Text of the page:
Stock buybacks are generally considered a bullish signal on Wall Street. They often announce management's belief that its stock is cheap, and that its own shares will provide the best return on investment. Like dividends, buybacks also let companies return capital to shareholders.

How buybacks work
Done right, share repurchases will increase earnings per share, so long as profits stay at least at the same level. A company with $1 million in earnings and 1 million shares outstanding will have EPS of $1. Now, if it buys back 250,000 shares, leaving only 750,000 shares outstanding -- and total profits remain $1 million -- its new EPS would be $1.33, or $1 million divided by 750,000.

We're seeking companies that have announced stock buyback programs. Then we'll head over to Motley Fool CAPS to get some insight into the 65,000-strong investor community's preferred picks. If a company announces stock buybacks, and CAPS' top investors endorse its prospects, Fools should take notice.

Here are some of the latest companies to announce share repurchase programs.

Company

Buyback Announcement Date

Amount of Buyback

CAPS Rating (out of 5)

MetLife (NYSE:MET)

9/25/2007

$1 billion

*****

Chevron (NYSE:CVX)

9/26/2007

$15 billion

*****

Wyeth (NYSE:WYE)

9/27/2007

$5 billion

***

Bed Bath & Beyond (NASDAQ:BBBY)

9/27/2007

$1 billion

***

Lockheed Martin (NYSE:LMT)

9/27/2007

20 million shares

****

Sources: Company press releases; Motley Fool CAPS.

The CAPS advantage
Investors at CAPS seem to have a pretty good opinion about this group of companies, with three of the five earning the highest four- and five-star ratings.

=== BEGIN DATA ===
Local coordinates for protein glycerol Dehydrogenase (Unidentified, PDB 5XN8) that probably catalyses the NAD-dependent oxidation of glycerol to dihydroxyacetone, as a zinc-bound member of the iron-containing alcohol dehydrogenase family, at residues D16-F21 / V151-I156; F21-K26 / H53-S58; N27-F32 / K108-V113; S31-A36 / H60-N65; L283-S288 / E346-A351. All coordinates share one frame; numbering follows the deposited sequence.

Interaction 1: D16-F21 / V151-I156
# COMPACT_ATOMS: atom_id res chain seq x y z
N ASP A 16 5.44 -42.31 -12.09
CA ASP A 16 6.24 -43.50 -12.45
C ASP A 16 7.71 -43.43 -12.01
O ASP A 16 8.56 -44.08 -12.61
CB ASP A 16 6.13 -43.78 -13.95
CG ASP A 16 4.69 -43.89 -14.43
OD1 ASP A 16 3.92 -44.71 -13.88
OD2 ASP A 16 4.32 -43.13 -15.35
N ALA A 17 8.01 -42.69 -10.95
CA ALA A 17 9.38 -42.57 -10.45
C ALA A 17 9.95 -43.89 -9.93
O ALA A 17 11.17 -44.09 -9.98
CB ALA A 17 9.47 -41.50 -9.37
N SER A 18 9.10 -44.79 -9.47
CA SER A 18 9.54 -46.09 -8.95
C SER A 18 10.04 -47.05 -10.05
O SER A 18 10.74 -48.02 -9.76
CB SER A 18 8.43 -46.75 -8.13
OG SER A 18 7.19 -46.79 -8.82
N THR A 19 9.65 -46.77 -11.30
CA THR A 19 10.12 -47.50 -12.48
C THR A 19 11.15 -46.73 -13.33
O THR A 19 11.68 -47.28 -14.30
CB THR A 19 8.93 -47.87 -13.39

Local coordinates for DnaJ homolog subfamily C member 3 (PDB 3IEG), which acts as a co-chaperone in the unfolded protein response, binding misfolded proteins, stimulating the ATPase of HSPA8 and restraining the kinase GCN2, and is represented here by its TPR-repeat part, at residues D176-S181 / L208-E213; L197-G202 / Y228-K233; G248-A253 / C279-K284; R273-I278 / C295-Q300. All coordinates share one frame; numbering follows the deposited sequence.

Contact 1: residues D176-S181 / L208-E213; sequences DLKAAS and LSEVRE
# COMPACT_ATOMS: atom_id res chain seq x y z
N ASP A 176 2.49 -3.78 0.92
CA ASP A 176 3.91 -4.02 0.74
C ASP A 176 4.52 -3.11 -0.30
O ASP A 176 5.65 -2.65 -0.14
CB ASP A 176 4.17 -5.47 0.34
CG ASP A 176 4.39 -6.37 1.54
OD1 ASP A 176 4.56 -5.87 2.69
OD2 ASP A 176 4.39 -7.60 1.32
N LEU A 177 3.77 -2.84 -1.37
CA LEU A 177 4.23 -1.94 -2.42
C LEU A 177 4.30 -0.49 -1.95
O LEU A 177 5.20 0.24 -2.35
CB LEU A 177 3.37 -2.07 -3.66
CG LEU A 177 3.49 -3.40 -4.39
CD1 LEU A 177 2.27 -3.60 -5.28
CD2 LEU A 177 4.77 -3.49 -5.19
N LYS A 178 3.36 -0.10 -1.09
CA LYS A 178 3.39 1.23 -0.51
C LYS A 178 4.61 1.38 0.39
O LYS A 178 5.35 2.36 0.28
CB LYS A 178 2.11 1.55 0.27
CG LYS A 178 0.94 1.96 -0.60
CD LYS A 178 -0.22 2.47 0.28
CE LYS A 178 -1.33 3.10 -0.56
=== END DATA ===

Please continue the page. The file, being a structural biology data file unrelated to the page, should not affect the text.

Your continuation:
Although investors have given their highest favor to insurer MetLife and oil producer Chevron, I find Bed Bath & Beyond, a home furnishings retailer, to be most interesting here.

After missing earnings for the first time in 15 years back in June, the retailer bounced back and met expectations last month. Second-quarter sales were up 10%, comps rose 2.2%, and earnings were up 8% over last year. While it's admittedly a rather lukewarm performance compared to what we've become accustomed to, it still should be considered an achievement, since almost every other business with even a tangential relationship to housing has turned in subpar results.

Yet there's no question the company faces challenges. While it produces prodigious amounts of cash -- free cash flow is up for the first six months, though down from last year in the latest quarter -- margins are still sliding and it's facing new competition from Martha Stewart Living Omnimedia  (NYSE:MSO), which has unveiled a new line at Macy's, directly competing with Bed Bath's offerings. The home style diva is giving herself more of a platform to expand by branching out from her down-market affiliation with Sears Holdings' (NASDAQ:SHLD) Kmart stores. And that's a shot across the bow of Bed Bath & Beyond.

Despite that, CAPS All-Star StockSpreadsheet sees the strong fundamentals underlying Bed Bath & Beyond allowing it to stay ahead of the competition.

Average annual sales growth of 14% over last 3 years. Average annual EPS growth of 13% over last 2 years. Pre-tax profit has remained fairly stead at around 15% over the last 4 years. Their EPS/book value has stayed fairly steady at around 21% over the last 5 years. They have NO DEBT!!!, which is very good. Their current P/E is below their trailing 3 year and 5 year averages, which is good as it could put upwards pressure on the stock price due to multiple expansion.

... With their low debt load, (zero debt), I would hope they would consider instituting a dividend in the future, but you can't count on this hope. The trailing 2 year average PEG ratio is a fairly high 1.21, so this stock is not cheap on a PEG basis. I think the stock could be worth $97.00 in five years, or about three times its current price of $36.00. ... I think this stock is a buy.

Foolish fallout
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Fool contributor Rich Duprey owns shares of Bed Bath & Beyond, but does not have a financial position in any of the other stocks mentioned in this article. You can see his holdings here. The Motley Fool has a disclosure policy.